How to shop for a Hearing Aid

Shopping for a new set of hearing aids for my mother was monumental.    When I set out to test the hearing aid market, I faced the same challenges of many consumers shopping for hearing aids….a competitive marketplace with confusion of quality, model, and price.  The first lesson I learned is a hearing-aid provider is only as good as the clinician that evaluates the hearing loss.

The Food and Drug Administration which regulates the hearing loss industry, requires an initial doctor’s examination.  We started this process by visiting an ENT.  (Ear Nose Throat Specialist) This appointment was covered under Mom’s Medicare program.   After the examination, the ENT referred us to an audiologist.

I highly recommend having an audiologist evaluate and dispense the hearing aid.   Audiologists have a doctorate and will do an extensive hearing assessment in a soundproof booth to determine the type, degree, and dimension of your hearing loss.  Usually, the audiologist will dispense a variety of styles of hearing aids and will recommend the best fit based on ear mold and the needs and lifestyle of your loved one.  In recent years, technology for hearing-aids has made significant advances.  According to Consumer Reports, 73% of their surveyed hearing-aid users pronounced themselves highly satisfied with their aids.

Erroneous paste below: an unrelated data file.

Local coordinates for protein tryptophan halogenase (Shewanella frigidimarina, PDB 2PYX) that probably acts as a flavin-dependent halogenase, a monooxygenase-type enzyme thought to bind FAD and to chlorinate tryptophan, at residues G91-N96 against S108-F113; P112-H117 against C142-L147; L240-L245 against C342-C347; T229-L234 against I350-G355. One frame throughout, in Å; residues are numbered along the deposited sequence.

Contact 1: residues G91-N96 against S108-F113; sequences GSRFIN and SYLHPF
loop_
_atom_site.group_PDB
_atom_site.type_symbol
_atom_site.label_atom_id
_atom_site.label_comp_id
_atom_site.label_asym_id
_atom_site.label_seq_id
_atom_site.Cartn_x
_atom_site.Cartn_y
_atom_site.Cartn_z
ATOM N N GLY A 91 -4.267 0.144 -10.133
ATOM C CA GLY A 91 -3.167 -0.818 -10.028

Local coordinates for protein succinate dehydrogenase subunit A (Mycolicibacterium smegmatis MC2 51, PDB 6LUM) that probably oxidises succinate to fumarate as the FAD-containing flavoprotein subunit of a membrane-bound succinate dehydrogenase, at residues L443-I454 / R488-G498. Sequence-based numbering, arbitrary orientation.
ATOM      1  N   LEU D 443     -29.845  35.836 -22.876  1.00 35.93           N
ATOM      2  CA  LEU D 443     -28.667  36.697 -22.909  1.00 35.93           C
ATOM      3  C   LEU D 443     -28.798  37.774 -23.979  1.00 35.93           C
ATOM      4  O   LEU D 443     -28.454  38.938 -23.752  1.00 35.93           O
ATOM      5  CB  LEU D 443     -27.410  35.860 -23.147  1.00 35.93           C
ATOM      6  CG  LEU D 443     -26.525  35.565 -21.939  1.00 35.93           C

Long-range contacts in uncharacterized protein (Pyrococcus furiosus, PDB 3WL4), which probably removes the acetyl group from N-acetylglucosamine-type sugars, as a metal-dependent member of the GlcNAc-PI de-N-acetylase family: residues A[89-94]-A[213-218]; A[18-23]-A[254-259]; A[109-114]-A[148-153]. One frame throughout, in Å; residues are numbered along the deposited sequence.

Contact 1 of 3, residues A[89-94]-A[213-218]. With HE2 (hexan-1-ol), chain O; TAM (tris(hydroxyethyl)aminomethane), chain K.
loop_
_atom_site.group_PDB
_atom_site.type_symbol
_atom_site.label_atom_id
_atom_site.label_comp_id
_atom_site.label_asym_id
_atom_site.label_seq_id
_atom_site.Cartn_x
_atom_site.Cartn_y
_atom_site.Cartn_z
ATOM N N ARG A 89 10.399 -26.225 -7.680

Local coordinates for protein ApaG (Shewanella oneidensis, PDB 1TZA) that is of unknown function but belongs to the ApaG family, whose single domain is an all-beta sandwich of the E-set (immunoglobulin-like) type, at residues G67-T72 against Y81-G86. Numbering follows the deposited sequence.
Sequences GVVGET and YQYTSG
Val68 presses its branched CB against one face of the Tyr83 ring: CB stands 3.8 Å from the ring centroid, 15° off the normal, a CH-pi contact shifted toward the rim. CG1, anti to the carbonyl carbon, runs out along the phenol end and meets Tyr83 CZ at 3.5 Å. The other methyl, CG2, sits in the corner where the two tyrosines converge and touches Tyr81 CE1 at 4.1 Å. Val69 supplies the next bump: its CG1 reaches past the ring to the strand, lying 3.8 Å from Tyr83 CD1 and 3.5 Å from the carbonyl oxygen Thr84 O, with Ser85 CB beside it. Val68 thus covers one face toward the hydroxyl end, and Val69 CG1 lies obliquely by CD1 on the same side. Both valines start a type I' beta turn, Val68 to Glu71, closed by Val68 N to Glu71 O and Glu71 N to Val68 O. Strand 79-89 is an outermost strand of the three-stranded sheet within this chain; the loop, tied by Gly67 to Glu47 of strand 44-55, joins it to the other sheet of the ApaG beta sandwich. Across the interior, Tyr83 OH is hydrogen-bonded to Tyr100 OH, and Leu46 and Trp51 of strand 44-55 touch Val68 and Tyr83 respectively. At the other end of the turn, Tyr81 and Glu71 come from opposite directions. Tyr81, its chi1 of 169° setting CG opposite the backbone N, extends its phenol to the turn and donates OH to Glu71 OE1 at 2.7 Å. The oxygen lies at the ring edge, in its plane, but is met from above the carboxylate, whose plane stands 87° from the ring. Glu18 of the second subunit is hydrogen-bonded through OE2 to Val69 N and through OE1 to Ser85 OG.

The cost of hearing aids average $4,000.  Unfortunately, Medicare and most private insurance plans will pay only for the initial physician appointment.  For financial help, I would suggest checking the web sites of the Better Hearing Institute and the Hearing Loss Association for lists of federal and state assistance.  For now, I would ask these pertinent questions to the selected dispenser:

  • What type of assessment and testing do you do?
  • Can I get a copy of my test results?
  • May I have a copy of the contract prior to the purchase?
  • Do you sell a wide variety of products?
  • What is the minimum trail period and what does the warranty cover?
  • How often can I come in for adjustments?

In conclusion, choosing an ENT and a reputable audiologist can be just as important as choosing the hearing aid itself.  Taking the time to do the research to find a local clinician will contribute to the best aid for your hearing loss.

 
 
 

About the author

I am passionate about sharing senior citizen news and resources discovered from both my profession and personal journey.

More posts by Senior LivingTopics

 

 

 

Add a comment

required

required

optional